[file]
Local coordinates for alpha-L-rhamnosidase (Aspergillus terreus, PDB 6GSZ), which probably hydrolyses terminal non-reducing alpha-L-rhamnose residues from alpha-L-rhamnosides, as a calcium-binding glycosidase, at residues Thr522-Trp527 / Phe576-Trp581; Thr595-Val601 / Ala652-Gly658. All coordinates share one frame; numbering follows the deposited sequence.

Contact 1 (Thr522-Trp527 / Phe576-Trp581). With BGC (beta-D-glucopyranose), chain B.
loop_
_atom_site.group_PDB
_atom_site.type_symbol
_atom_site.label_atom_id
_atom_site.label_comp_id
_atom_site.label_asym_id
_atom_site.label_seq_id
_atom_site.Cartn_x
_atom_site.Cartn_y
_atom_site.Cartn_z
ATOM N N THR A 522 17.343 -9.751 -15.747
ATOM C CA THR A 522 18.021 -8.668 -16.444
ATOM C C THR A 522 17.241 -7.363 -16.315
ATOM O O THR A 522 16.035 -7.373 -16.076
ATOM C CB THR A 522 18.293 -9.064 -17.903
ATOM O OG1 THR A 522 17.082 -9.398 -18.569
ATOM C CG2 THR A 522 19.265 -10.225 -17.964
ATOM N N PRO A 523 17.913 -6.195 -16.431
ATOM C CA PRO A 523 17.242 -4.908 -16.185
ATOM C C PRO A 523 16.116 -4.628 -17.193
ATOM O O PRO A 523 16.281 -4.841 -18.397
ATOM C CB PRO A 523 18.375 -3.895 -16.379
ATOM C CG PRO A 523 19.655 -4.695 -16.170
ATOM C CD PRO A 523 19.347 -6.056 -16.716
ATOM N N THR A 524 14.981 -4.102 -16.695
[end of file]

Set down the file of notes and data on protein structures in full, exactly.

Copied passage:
Local coordinates for alpha-L-rhamnosidase (Aspergillus terreus, PDB 6GSZ), which probably hydrolyses terminal non-reducing alpha-L-rhamnose residues from alpha-L-rhamnosides, as a calcium-binding glycosidase, at residues Thr522-Trp527 / Phe576-Trp581; Thr595-Val601 / Ala652-Gly658. All coordinates share one frame; numbering follows the deposited sequence.

Contact 1 (Thr522-Trp527 / Phe576-Trp581). With BGC (beta-D-glucopyranose), chain B.
loop_
_atom_site.group_PDB
_atom_site.type_symbol
_atom_site.label_atom_id
_atom_site.label_comp_id
_atom_site.label_asym_id
_atom_site.label_seq_id
_atom_site.Cartn_x
_atom_site.Cartn_y
_atom_site.Cartn_z
ATOM N N THR A 522 17.343 -9.751 -15.747
ATOM C CA THR A 522 18.021 -8.668 -16.444
ATOM C C THR A 522 17.241 -7.363 -16.315
ATOM O O THR A 522 16.035 -7.373 -16.076
ATOM C CB THR A 522 18.293 -9.064 -17.903
ATOM O OG1 THR A 522 17.082 -9.398 -18.569
ATOM C CG2 THR A 522 19.265 -10.225 -17.964
ATOM N N PRO A 523 17.913 -6.195 -16.431
ATOM C CA PRO A 523 17.242 -4.908 -16.185
ATOM C C PRO A 523 16.116 -4.628 -17.193
ATOM O O PRO A 523 16.281 -4.841 -18.397
ATOM C CB PRO A 523 18.375 -3.895 -16.379
ATOM C CG PRO A 523 19.655 -4.695 -16.170
ATOM C CD PRO A 523 19.347 -6.056 -16.716
ATOM N N THR A 524 14.981 -4.102 -16.695